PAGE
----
Forty-two percent of collagen sponges tested as an intravaginal barrier contraceptive method developed malodor when retained for 5 days. Only 4% developed odor when the sponge was removed within 24 hours after intercourse, rinsed, and reinserted. While sexually active volunteers found odor in 37% of the sponges, odor formed only in 4% of the sponges worn by sexually inactive users. No difference in the rate of odor formation was found when neutral pH (7.0) and acid pH (3.4) collagen sponges were tested, although we believe that a pH 3.4 is too acid and promotes odor formation. The optimal pH of the sponge should be 4.5 to 5.5. Malodor was efficiently extracted from sponges by washing in acid milieu of tap water and vinegar or 0.1 M acetate buffer, pH 4.0. Alkali extraction procedures were ineffective, and lukewarm water was slightly less effective than acid extraction of odor. At the time of malodor development, the high content of polyamines (putrescine, spermine, spermidine) in the ejaculate decreased to undetectable values. We conclude that the ejaculate is the major source of malodor formation in intravaginally worn collagen sponges. Removal, rinsing optimally in vinegar solution, and reinsertion within 24 hours after intercourse reduces the chance of malodor
I had a complete hysterectomy 4 months ago and have been feeling great. Except I keep developing monthly what seems to be a yeast infection (but without much discharge). It is REALLY aggravating and painful. I see my gyn who prescribes Diflucan(R) (the last time she prescribed 5 to me). My husband has also been treated with the same. Yet, every month here it comes again! Could this be related to my hormones? I am using the Climara(R) patch and have NOT experienced any other problems.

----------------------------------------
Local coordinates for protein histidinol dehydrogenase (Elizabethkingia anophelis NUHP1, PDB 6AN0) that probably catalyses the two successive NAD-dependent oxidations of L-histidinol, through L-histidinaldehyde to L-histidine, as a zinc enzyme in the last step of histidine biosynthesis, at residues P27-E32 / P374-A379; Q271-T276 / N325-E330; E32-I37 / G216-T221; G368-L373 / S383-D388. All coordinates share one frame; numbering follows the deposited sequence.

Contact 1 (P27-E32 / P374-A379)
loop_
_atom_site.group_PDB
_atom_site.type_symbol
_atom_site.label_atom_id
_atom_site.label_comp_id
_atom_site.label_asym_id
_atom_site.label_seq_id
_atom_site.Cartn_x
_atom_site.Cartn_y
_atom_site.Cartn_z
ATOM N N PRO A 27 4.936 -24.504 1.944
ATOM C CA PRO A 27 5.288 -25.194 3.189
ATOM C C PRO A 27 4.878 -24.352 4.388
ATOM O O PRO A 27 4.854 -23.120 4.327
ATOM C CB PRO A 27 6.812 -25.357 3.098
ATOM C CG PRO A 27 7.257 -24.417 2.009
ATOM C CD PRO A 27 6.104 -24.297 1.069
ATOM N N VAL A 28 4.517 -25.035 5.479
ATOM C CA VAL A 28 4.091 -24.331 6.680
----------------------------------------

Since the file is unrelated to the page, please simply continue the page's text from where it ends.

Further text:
Chronic yeast infections are actually uncommon after the menopause. Most frequently, symptoms like you describe are an irritant vulvitis which is a secondary bacterial or yeast skin inflammation of the vulva. It is not from yeast (candida) from the inside of the vagina. It can be secondary to pads, topical chemicals from soaps, creams or powders, urine leakage, just washing with soap too frequently or too low an estrogen dose.
There are a couple of exceptions to this. If you develop diabetes, a yeast vulvovaginitis can be common after menopause. The other situation is one that dermatologists caution us about and that is the situation in which a woman has yeast organisms on her feet which contaminate underwear as it is put on. the yeast cells seed the vulvar area and if there is any skin irritation, a yeast vulvitis can ensue. There are not good scientific studies that indicate how much of a problem this is but it is good to keep in mind if you continue to have a recurrent yeast vulvovaginitis at any age. A shampoo such as Nizoral(R) used on the feet may help this.
If you are under age 50 and had a surgical menopause, the estradiol dose in even the largest strength Climara® patch may be too low for you. Be sure to have your blood sugar checked and also a vaginal culture to confirm the yeast is from the vagina. If the blood sugar and culture are negative, then you are having an irritant vulvitis which is a different problem. You may want to discuss raising your estrogen dose, using a topical vaginal estrogen such as an Estring® and using good skin care practices to prevent vulvar skin breakdown.